Pass-the-parcel

Going from one artist’s work to another comparing these points, I swear I spot some of the same table items.  I’m not talking about the perishables, but fruit stands, bowls, glassware.  Are they all round at Jan’s place picking out the bits they fancy and passing them round or just borrowing from the same neighbours or warehouse?

Pick a painting, any painting

  1. (Banquet Still Life by Abraham van Beyeren, Oil on canvas, 118.2 x 167.6 cm, Hohenbuchau Collection, on permanent loan to Liechtenstein, The Princely Collections, Vienna)
  2. Drink and grapes

Angle of the table to the viewer

I’ve picked the van Beyeren to pinch layout ideas as there’s so much going on to choose from, including the inevitable lobster.  He seems to be using only part of the table, (look to far right in his painting) and he has brought the left side, which is in front of a window, forward a little, setting it slightly askew to the viewer, foreshortening the surface, slightly pushing the left hand objects at the viewer which seems to increase a sense of things about to take the tumble off the edge.  Does that tray with the goblets look safe to you?

I can’t do any angling of the table, as much as I like it, as the mini table’s too long and the room box too shallow, so a straight on view it is and it’s just as well that I don’t want to actually try to repro the painting; working in a shadow box has its own funny ways.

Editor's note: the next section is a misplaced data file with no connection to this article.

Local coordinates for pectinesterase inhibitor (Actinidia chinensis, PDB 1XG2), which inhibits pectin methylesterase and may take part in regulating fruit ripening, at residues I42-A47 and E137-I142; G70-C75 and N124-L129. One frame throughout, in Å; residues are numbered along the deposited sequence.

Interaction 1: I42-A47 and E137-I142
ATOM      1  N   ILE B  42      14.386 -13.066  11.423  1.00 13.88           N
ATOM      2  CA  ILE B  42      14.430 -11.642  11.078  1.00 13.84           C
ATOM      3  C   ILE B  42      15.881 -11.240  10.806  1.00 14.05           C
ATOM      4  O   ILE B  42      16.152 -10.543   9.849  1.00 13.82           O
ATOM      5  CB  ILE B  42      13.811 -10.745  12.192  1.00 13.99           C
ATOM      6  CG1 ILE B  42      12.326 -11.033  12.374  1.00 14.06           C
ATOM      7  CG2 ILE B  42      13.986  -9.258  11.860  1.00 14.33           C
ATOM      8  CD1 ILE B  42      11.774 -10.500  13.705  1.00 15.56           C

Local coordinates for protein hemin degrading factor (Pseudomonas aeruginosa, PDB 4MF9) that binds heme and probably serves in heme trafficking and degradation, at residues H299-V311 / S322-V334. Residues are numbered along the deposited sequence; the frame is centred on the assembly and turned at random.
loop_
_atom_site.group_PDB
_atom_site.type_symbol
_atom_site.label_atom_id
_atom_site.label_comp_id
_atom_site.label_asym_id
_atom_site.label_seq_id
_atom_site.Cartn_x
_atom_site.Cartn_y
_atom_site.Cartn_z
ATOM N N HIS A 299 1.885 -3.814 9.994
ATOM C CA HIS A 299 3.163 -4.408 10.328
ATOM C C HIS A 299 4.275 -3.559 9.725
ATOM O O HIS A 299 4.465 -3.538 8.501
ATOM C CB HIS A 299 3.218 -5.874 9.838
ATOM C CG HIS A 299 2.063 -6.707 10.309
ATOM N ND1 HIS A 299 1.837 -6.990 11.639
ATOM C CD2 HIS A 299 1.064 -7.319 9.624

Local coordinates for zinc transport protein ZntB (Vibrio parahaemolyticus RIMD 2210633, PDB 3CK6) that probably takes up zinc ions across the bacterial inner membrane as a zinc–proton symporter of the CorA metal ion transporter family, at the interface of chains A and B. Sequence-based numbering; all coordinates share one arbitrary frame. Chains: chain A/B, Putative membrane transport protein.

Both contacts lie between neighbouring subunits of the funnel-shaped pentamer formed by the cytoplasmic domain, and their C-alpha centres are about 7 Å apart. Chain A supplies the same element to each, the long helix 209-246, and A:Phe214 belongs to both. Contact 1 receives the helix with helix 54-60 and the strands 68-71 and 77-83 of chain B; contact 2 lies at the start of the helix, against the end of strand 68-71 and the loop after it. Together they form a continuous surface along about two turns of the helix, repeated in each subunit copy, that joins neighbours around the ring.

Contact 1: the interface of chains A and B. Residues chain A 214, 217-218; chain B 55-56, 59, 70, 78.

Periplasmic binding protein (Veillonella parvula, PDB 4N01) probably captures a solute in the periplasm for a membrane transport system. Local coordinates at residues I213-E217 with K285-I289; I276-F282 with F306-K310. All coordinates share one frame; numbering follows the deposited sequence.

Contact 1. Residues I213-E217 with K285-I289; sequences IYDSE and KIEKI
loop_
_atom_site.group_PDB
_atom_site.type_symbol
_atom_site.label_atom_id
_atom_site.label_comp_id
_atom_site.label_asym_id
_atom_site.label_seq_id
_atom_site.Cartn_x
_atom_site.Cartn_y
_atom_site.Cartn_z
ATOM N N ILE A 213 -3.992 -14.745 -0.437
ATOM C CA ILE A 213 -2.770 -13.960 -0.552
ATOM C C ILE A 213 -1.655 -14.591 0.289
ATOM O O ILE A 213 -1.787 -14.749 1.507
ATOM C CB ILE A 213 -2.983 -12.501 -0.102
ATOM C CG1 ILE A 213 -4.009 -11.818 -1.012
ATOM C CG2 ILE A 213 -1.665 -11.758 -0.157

With a 3D of the box the viewer can physically move around and peek into the sides of the room, look down at the floor and up at the ceiling, and depending on the height it’s displayed at, almost look under the table!

theinfill blog - room boxes, shadow boxes and dioramas - in style of Dutch still life

Quick layout of some bits once again.  Don’t you think the lobster looks like a squeeky toy?

Shopping aside, what is left to make?

The Nautilus Shell – a symbol for expansion and renewal which I was going to leave out but, while ferreting through what needs using, I came across a lovely dried out snail shell and have played about a bit with that. Not keen on gold items and didn’t want to destroy the shell’s markings so more or less left it as was.  Not quite large enough and very wonky-made but might still use it.

Mostly have apples and oranges, or similar to hand, grapes, lots of grapes needed, and are in the post, hopefully still in one piece, as these form the linking material between many of the objects.